Care about me and I may listen to your opinions but please, keep them to yourself until I ask you what you think. And do remember to shut up now and then – so you can hear what I think.

There is a good chance we may disagree, but that will be alright as long as I know you care about me and you know that I care about you. @

Saturday, October 17, 2009

Reflections on Zambia and some of the people we met

Adam was lonely so God made Eve for him. Walter was lonely and God made Dean for me. Together we have traveled to five of the world’s continents. We have met wonderful people everywhere we have visited, but none more charming than the gracious people of Zambia.
Dean has a vivid imagination. She sees things other people miss. She expresses her feelings well in poetry and prose. I hope you will enjoy reading a few of her observations about our recent journey to the African nation of Zambia. Here are her reflections:
It would be redundant to repeat what has already been said about Zambia. Yes, it is halfway around the world; it is a poor country. AIDS is a very serious disease that is killing more and more people every day. Dust and wind choke your breathing passages to the limit, but all these facts fade away when I think of some of the people who made an impact on my life while in Zambia.
Catherine is Alfred Kalembo’s sister. I was made aware of her existence a few years ago when Alfred shared a little about her life with me. She is a single mom with one daughter, Linda. I didn’t ask a lot of questions about why she was single, but I felt a strong desire to help her. Several times I sent her boxes of clothes and later I sent her some money through Alfred.
When our team arrived at Alfred’s home on the outskirts of Lusaka, the first person who greeted me was Catherine. We both held each other for a long time. There were no words because she does not speak English. Over the nine days I was in Zambia Catherine became more precious to me. Linda is a shy seven year old whose education is limited. She cannot read and is not on a par with Alfred’s seven year old twin girls.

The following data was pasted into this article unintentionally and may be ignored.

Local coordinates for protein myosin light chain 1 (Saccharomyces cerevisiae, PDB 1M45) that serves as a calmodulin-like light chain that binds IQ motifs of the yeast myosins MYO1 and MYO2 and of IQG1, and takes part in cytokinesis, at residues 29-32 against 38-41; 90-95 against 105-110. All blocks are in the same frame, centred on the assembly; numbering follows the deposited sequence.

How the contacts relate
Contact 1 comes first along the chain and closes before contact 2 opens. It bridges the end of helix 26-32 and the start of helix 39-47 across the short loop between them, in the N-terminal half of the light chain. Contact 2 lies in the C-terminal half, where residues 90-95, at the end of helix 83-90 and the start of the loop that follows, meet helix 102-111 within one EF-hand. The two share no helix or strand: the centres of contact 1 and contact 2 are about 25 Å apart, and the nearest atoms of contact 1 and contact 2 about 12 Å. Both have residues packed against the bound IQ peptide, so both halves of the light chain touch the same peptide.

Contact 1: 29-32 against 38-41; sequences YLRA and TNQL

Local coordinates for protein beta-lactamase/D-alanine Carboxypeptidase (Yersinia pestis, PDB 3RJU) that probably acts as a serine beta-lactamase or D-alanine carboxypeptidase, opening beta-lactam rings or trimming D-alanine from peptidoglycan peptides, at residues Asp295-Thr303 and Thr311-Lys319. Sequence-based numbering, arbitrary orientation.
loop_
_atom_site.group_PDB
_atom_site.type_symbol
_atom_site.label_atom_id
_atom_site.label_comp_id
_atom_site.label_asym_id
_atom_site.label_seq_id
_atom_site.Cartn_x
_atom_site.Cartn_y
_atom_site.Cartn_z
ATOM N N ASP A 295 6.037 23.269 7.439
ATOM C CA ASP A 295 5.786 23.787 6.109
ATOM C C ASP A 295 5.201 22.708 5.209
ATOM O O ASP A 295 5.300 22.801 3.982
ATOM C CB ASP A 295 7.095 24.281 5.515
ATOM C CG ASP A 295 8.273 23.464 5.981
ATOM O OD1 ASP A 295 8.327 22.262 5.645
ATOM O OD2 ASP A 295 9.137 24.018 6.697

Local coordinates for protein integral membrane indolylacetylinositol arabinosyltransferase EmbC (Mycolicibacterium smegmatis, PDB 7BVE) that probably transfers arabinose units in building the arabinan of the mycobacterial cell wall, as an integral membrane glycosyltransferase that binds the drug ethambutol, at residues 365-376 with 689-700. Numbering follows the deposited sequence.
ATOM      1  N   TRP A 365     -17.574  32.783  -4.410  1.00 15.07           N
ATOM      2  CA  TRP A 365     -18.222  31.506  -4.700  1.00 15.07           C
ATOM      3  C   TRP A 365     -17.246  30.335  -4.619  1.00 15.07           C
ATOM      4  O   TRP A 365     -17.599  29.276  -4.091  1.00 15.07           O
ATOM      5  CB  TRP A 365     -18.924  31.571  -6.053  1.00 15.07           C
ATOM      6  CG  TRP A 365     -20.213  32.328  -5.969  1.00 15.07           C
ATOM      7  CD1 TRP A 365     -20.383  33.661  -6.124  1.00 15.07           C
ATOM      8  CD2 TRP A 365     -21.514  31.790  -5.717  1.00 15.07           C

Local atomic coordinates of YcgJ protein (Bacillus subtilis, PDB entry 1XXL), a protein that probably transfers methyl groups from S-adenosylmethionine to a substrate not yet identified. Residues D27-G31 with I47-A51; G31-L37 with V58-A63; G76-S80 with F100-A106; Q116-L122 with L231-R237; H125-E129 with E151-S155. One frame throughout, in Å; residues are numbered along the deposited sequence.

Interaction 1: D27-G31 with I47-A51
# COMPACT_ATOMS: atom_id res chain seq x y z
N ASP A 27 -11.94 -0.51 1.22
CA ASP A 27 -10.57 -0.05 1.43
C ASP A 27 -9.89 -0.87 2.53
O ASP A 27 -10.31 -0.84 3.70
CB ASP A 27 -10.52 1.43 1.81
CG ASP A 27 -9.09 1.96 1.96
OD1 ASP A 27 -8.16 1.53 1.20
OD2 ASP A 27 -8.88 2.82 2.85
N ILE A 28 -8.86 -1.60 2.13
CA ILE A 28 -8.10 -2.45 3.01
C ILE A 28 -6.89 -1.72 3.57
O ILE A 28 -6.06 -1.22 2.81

Why was my heart so touched by Catherine’s plight? I discovered that she had birthed seven babies over seven years. Yes, she had a husband, but when she could not produce a child that lived, he deserted her and got a divorce.
She was left to care for herself as best she could. With no education there was little she could do. Alfred helped her open a little restaurant in Lusaka. Soon it was clear that she was in deep depression and someone had taken advantage of her. She was pregnant with Linda.
When she gave birth to Linda she needed to be with Alfred and Muumbe. He and Muumbe took her into their home, where she has been since that time. She needs a home of her own and she may soon have one thanks to the Frazer Sunday School Class at Saint James. The class has sent her a little money for several months. With that money she bought a small lot and has built a concrete foundation for what will be her first home other than a village hut.
I stood on this foundation with Catherine, Alfred, and one of her friends and prayed over this land. I had a vision of this house being completed. A well was dug by hand and it furnishes water to the people around Catherine’s lot. Where water gushes from the rock, I believe God is there.